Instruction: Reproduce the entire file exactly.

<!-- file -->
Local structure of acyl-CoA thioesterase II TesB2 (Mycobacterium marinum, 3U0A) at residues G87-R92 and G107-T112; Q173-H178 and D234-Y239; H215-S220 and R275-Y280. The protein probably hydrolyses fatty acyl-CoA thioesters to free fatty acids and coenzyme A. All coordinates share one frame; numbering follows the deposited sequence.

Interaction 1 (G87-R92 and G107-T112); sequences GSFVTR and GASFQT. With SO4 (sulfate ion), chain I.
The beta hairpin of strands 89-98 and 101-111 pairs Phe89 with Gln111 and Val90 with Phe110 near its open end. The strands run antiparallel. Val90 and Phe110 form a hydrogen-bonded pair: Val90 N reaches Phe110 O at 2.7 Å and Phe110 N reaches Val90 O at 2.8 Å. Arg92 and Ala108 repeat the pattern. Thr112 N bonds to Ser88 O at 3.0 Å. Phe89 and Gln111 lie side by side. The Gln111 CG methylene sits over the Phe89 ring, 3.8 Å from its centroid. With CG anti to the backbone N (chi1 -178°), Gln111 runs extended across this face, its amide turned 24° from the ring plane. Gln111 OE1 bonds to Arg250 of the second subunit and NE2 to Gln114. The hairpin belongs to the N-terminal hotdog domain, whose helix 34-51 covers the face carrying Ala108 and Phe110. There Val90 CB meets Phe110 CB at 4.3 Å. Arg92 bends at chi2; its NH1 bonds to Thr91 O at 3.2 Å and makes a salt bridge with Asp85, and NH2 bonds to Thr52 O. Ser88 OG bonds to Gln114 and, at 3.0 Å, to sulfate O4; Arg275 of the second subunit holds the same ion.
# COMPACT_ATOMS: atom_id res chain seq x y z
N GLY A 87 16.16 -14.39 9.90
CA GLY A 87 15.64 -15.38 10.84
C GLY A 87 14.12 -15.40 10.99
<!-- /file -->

Local structure of acyl-CoA thioesterase II TesB2 (Mycobacterium marinum, 3U0A) at residues G87-R92 and G107-T112; Q173-H178 and D234-Y239; H215-S220 and R275-Y280. The protein probably hydrolyses fatty acyl-CoA thioesters to free fatty acids and coenzyme A. All coordinates share one frame; numbering follows the deposited sequence.

Interaction 1 (G87-R92 and G107-T112); sequences GSFVTR and GASFQT. With SO4 (sulfate ion), chain I.
The beta hairpin of strands 89-98 and 101-111 pairs Phe89 with Gln111 and Val90 with Phe110 near its open end. The strands run antiparallel. Val90 and Phe110 form a hydrogen-bonded pair: Val90 N reaches Phe110 O at 2.7 Å and Phe110 N reaches Val90 O at 2.8 Å. Arg92 and Ala108 repeat the pattern. Thr112 N bonds to Ser88 O at 3.0 Å. Phe89 and Gln111 lie side by side. The Gln111 CG methylene sits over the Phe89 ring, 3.8 Å from its centroid. With CG anti to the backbone N (chi1 -178°), Gln111 runs extended across this face, its amide turned 24° from the ring plane. Gln111 OE1 bonds to Arg250 of the second subunit and NE2 to Gln114. The hairpin belongs to the N-terminal hotdog domain, whose helix 34-51 covers the face carrying Ala108 and Phe110. There Val90 CB meets Phe110 CB at 4.3 Å. Arg92 bends at chi2; its NH1 bonds to Thr91 O at 3.2 Å and makes a salt bridge with Asp85, and NH2 bonds to Thr52 O. Ser88 OG bonds to Gln114 and, at 3.0 Å, to sulfate O4; Arg275 of the second subunit holds the same ion.
# COMPACT_ATOMS: atom_id res chain seq x y z
N GLY A 87 16.16 -14.39 9.90
CA GLY A 87 15.64 -15.38 10.84
C GLY A 87 14.12 -15.40 10.99